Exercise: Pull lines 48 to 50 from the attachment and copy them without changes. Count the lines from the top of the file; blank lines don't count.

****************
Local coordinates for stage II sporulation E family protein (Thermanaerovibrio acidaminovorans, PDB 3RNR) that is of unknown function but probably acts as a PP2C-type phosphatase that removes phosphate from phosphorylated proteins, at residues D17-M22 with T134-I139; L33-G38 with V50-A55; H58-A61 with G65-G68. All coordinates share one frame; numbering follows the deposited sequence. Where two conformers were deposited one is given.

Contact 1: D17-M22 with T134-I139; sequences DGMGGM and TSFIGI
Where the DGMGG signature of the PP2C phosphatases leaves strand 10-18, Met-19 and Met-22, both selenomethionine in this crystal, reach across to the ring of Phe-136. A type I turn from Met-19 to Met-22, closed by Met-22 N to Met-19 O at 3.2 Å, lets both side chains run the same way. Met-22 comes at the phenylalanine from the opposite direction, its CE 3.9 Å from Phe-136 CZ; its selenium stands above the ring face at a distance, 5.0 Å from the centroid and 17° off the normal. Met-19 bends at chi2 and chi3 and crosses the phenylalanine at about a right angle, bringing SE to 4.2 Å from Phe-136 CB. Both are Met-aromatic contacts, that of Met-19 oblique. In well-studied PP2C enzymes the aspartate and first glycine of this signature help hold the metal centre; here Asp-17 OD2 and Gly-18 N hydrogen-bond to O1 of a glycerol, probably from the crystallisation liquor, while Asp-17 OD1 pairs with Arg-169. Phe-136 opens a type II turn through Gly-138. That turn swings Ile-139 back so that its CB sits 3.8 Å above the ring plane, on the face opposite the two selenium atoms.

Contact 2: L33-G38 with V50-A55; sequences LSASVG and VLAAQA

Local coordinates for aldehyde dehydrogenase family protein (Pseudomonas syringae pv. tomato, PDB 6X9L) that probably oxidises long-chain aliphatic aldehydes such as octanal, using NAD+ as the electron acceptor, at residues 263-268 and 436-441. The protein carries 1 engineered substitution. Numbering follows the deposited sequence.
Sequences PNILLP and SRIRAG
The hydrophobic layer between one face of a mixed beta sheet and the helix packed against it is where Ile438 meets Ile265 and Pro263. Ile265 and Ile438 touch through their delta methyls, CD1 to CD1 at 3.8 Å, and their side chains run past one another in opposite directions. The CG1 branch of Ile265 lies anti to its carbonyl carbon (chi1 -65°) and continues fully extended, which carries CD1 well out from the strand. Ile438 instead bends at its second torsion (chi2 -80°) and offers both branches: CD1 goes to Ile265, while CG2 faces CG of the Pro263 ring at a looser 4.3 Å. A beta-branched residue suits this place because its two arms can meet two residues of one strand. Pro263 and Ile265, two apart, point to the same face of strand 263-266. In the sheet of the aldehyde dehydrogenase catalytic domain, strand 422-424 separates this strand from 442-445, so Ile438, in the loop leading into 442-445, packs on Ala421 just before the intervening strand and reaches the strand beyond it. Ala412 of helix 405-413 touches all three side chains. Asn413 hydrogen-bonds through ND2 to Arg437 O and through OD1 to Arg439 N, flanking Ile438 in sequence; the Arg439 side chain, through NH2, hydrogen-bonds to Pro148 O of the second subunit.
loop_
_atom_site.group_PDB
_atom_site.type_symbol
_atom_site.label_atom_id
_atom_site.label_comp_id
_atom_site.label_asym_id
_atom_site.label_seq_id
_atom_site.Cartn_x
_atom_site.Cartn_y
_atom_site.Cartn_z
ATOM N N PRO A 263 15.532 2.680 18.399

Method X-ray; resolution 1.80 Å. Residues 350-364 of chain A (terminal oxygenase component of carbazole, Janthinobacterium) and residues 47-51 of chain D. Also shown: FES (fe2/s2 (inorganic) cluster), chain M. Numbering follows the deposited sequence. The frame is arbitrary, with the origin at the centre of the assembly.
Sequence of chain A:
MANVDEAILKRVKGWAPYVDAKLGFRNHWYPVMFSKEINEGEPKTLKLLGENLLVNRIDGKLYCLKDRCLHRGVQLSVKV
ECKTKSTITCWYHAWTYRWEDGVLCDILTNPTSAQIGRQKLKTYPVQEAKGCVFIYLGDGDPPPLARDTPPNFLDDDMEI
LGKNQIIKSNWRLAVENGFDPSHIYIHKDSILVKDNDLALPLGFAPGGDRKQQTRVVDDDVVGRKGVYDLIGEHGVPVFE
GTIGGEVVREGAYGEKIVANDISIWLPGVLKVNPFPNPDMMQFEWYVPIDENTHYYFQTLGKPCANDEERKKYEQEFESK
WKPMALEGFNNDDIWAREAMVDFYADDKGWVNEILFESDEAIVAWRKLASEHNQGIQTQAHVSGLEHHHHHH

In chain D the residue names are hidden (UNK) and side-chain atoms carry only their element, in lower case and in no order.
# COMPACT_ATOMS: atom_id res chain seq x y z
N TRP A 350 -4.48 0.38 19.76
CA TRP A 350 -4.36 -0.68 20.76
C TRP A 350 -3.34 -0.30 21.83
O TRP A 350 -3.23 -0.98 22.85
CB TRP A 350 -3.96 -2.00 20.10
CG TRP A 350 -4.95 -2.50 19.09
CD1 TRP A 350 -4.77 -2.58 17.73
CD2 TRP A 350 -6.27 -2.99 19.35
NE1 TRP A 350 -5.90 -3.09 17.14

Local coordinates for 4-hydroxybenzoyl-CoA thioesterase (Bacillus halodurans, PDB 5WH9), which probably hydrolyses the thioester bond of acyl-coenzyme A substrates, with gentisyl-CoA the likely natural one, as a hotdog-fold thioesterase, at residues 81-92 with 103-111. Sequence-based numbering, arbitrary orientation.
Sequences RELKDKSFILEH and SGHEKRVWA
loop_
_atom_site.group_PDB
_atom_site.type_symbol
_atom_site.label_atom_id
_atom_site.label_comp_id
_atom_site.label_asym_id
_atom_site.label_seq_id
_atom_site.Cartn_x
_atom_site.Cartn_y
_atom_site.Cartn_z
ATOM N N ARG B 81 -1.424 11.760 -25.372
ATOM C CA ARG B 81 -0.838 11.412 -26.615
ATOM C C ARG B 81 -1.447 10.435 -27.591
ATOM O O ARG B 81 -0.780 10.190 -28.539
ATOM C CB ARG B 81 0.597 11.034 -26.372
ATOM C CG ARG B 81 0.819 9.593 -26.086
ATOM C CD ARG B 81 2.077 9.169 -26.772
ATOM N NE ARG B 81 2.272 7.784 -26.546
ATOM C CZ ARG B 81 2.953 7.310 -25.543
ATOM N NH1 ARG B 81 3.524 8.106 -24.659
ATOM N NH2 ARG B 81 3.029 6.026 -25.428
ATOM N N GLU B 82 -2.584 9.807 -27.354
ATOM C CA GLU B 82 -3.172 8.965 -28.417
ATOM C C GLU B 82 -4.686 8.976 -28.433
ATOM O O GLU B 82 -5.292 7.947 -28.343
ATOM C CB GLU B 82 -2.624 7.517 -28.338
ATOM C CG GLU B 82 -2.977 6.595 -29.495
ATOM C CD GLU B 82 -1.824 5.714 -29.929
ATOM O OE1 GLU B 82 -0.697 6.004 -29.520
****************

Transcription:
_atom_site.Cartn_z
ATOM N N ARG B 81 -1.424 11.760 -25.372
ATOM C CA ARG B 81 -0.838 11.412 -26.615